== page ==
A Study of Acts 21 and 22
Anthony Robbins said, “Quality questions create a quality life. Successful people ask better questions, and as a result they get better answers.”
Well today, I want to show you two questions that lead to a quality life unlike any other.
We’re continuing our series of studies called Unstoppable into the text and scriptures in the book of Acts, and today we’re coming to chapters 21 and 22. So if you’re able to grab your Bible and follow along, this is the time to do it. Here’s where we are. The apostle Paul finished his third missionary journey and he was eager to embark on his next one. But first, he wanted to go to Jerusalem to deliver the offering he had collected for the impoverished Jewish Christians in Judea. He thought that if the Gentiles of Asia and Europe sent a financial gift to the Jewish Christians of Jerusalem, it might heal the rift between the Jewish Church and the Gentile Church. Perhaps Paul didn’t fully realize the state of things in Jerusalem. The city was boiling with political and religious emotion. Rebellion was in the air. The Jews were tired of the brutality of Rome, and the Jews in Judea were frustrated with the growth of Christianity.
I was in Jerusalem during the intifada of some years ago, and I could feel the danger and tension as I walked through the Old City. As I walked through the streets and alleys, groups of children encircled me with toy guns, saying, “Pow, pow, pow.” It was a very gentle threat, but a threat, nonetheless. Perhaps some of you have been in cities or urban areas on the verge of rioting, when you can feel the anger as thick as fog. Well, Jerusalem was a powder keg, and Paul’s presence on the temple precincts sparked a riot. He was in danger of being torn limb from limb.
Let’s pick up the story in Acts 21:30: The whole city was aroused, and the people came running from all directions. Seizing Paul, they dragged him from the temple and immediately the gates were shut.
The temple was on a hill, so the crowd was pushing and shoving Paul down some set of stairs, and undoubtedly people were falling and fighting and flailing about.
Verse 31 says: While they were trying to kill him, news reached the commander of the Roman troops that the whole city of Jerusalem was in an uproar.
The Roman Fortress Antonia was adjacent to the north side of the Temple Mount, so the troops mobilized very quickly.
Verse 32: He at once took some officers and soldiers and ran down to the crowd. When the rioters saw the commander and his soldiers, they stopped beating Paul. The commander came up and arrested him and ordered him to be bound with two chains. Then he asked who he was and what he had done. Some in the crowd shouted one thing and some another, and since the commander could not get at the truth because of the uproar, he ordered that Paul be taken into the barracks. When Paul reached the steps, the violence of the mob was so great he had to be carried by the soldiers. The crowd that followed him kept shouting, “Get rid of him!”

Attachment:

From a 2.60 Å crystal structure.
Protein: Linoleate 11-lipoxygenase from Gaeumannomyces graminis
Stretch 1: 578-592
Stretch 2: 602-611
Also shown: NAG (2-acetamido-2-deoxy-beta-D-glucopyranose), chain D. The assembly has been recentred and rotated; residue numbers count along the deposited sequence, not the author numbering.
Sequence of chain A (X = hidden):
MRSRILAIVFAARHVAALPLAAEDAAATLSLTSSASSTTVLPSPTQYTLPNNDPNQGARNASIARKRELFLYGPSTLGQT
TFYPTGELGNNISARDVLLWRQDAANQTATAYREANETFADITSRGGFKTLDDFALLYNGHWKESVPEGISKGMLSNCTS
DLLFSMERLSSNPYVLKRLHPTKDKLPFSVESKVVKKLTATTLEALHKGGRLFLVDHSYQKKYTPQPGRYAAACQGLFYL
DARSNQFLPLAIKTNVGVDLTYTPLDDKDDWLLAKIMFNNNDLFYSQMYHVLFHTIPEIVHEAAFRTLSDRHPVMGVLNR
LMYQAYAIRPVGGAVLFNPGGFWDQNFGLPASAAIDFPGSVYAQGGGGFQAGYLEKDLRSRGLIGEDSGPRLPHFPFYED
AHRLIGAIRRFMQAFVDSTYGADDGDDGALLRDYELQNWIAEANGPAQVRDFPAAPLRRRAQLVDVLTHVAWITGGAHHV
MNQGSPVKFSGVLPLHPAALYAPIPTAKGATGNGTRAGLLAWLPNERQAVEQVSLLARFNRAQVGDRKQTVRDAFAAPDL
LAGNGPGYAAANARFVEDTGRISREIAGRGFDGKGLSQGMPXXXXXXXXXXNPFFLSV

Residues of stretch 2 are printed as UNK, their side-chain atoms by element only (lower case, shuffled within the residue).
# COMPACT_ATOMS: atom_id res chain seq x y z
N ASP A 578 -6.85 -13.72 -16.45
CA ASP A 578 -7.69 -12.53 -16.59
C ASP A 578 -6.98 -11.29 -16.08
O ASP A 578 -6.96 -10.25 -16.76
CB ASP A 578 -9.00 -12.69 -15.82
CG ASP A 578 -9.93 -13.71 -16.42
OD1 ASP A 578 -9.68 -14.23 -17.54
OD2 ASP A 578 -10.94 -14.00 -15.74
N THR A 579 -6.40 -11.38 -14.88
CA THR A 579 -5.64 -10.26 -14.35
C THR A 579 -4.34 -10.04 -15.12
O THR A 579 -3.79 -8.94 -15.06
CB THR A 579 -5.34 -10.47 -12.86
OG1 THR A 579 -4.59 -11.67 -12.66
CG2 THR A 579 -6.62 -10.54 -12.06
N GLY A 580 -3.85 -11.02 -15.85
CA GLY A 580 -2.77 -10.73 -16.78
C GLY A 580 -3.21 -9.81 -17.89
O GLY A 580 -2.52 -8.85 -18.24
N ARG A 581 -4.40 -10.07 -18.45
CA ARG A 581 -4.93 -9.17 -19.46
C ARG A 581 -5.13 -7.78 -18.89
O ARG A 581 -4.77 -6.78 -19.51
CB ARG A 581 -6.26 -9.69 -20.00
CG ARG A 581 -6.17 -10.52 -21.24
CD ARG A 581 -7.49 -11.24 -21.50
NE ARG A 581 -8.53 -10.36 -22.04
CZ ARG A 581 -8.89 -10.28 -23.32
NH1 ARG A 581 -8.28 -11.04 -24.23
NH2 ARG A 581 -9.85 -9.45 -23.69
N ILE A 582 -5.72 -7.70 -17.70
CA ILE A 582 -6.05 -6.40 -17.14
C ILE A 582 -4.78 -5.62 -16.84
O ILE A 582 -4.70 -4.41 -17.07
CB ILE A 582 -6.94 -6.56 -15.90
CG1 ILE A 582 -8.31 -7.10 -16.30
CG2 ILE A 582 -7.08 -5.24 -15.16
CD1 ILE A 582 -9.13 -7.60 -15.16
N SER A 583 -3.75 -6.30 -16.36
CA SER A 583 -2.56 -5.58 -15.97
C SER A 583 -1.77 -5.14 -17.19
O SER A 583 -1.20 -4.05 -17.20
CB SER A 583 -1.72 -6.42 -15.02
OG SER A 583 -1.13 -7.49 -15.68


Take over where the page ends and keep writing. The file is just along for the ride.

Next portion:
37 As the soldiers were about to take Paul into the barracks, he asked the commander, “May I say something to you?”
We find out later that the commander’s name is Claudius Lysias.
“Do you speak Greek?” he replied. 38 “Aren’t you the Egyptian who started a revolt and led four thousand terrorists out into the wilderness some time ago?”
Interestingly, Josephus, who was a Jewish writer and historian from the first century, also wrote about an Egyptian who led a revolt of thousands of Jewish zealous terrorists or daggermen out into the wilderness. Both Josephus and the book of Acts date this event to about A.D. 54, so it’s another small indication that Luke’s story is historically reliable. Some Egyptian Messianic-like figure massed a group of thousands of followers in the desert to attack the walls of Jerusalem. He told his troops that the walls of Jerusalem would collapse before them, and he led them to the Mount of Olives. The Romans took preemptive action, killing 400 of the rebels and capturing another 200. But the Egyptian instigator got away. The Roman commander apparently thought Paul might have been that wanted outlaw.
So we have confirmation of this detail from contemporary history.
Notice also that Paul spoke Greek, which was the dominant language in the West, even though Aramaic was the dominant language in the Middle East.
39 Paul answered, “I am a Jew, from Tarsus in Cilicia, a citizen of no ordinary city.” I am not an Egyptian. I am a Jew, a citizen of the great city of Tarsus. Then Paul said:
“Please let me speak to the people.”
40 After receiving the commander’s permission, Paul stood on the steps and motioned to the crowd. When they were all silent, he said to them in Aramaic:
22 “Brothers and fathers, listen now to my defense.”
At this point, Paul is going to do something we’ve not seen before in the book of Acts. He is simply going to give his testimony. He’s going to tell his story.
All of us who know Christ have a testimony. It may not be as dramatic as Paul’s, but we have a story of what Christ has done for us and what He has meant to us. We may never stand in front of a murderous mob, but we will have an audience of people in our lives: our grandchildren, our children, members of our ball team, friends, and coworkers in the factory or office. We should all practice and be able to share our stories of faith whenever we have the chance. Here is what Paul said, beginning in Acts 22:3